UK: Rape alarm fitted on bra raises ethical concerns

A new rape alarm to be fitted on the bra has been developed by a graduate student at the University of Strathclyde.

Measuring 6cm by 3.5cm and weighing just 40 grams, the device to be launched in October will be offered for free. Users will, however, have to pay a £5-10 monthly charge for the monitoring station service.

On assault, the victim has to press buttons on the alarm which sends out a signal via the user’s mobile phone Bluetooth to a monitoring station. On checking for any possible danger the station will GPS the victim’s location to the nearest police station.

The ‘Personal Guardian’ as it is called was developed by Rebecca Pick, who decided to work on a device after a fellow student was raped putting out the bins.

Besides the monetary aspect of paying £5-10 monthly charges for security, the rape alarm has set off ethical discussions on the need for such a measure, reports The Telegraph.

Sexual violence researchers like Dr Nina Burrowes believe the alarm wouldn’t be able to avert 90% of the rapes which are not carried out in dark alleys by strangers but by people known to the victims.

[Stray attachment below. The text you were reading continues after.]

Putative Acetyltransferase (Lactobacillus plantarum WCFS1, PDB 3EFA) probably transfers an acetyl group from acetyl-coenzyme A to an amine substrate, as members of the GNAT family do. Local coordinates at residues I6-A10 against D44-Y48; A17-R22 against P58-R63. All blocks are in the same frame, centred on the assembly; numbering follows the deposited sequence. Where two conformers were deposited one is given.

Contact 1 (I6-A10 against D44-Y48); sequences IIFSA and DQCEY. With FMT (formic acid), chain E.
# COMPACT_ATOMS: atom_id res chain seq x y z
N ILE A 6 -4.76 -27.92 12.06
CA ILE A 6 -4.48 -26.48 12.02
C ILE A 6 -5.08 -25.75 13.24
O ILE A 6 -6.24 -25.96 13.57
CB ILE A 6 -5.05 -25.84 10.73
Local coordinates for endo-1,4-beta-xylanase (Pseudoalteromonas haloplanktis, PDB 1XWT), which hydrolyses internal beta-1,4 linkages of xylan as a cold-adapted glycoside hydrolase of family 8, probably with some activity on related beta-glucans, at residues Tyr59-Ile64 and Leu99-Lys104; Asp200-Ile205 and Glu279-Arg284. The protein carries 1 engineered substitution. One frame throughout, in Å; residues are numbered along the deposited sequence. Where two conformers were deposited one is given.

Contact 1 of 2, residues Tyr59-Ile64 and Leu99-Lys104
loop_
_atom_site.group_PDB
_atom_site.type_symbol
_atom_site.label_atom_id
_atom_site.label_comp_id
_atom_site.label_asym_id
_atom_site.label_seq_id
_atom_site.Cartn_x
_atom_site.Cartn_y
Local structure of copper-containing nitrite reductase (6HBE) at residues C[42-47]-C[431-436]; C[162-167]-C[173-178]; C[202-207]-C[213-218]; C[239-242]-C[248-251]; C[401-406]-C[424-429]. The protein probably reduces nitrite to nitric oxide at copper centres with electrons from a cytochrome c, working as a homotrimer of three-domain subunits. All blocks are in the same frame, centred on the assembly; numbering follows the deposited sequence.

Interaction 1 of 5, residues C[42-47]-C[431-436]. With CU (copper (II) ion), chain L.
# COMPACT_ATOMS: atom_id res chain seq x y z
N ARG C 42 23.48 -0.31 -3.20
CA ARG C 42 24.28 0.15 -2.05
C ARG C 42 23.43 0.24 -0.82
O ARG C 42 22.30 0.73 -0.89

It is the idea that women have to protect themselves that women like her are not buying.

Pick believes the alarm offers safety to women and an alternative to being raped.

Katie Russell, national spokesperson for Rape Crisis England and Wales also believes the onus of preventing rapes should be on the perpetrators.

The requirement for a monitoring station to listen in on the phone would also call for training to discern what could be a potential precursor, she says. Victims often freeze up and would not remember to press buttons during such an imminent attack, she adds.

The device could also induce a false sense of security when out and the danger could well be in presumably safe environs where the victim may be caught unawares.